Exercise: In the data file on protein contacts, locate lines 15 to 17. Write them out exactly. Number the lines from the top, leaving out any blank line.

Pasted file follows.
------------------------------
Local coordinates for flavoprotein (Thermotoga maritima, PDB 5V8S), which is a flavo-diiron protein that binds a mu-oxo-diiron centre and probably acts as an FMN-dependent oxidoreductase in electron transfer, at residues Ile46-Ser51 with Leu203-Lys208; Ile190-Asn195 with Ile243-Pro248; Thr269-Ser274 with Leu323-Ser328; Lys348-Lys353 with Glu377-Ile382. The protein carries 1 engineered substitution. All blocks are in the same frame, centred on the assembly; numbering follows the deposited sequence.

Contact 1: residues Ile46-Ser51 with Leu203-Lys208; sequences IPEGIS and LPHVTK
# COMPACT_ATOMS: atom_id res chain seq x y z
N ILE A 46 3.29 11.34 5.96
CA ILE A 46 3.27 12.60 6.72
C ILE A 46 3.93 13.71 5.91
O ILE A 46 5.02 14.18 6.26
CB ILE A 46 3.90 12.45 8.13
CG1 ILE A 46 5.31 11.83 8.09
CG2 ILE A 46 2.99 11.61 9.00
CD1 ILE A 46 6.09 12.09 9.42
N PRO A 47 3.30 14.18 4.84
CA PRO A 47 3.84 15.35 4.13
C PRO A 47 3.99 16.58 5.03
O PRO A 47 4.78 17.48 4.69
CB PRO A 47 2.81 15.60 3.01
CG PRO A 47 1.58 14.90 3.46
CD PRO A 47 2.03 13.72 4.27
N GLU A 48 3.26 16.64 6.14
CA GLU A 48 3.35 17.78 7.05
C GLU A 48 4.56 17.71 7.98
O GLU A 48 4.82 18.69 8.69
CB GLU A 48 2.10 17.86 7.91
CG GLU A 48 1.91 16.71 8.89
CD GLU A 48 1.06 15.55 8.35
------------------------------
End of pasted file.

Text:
O PRO A 47 4.78 17.48 4.69
CB PRO A 47 2.81 15.60 3.01
CG PRO A 47 1.58 14.90 3.46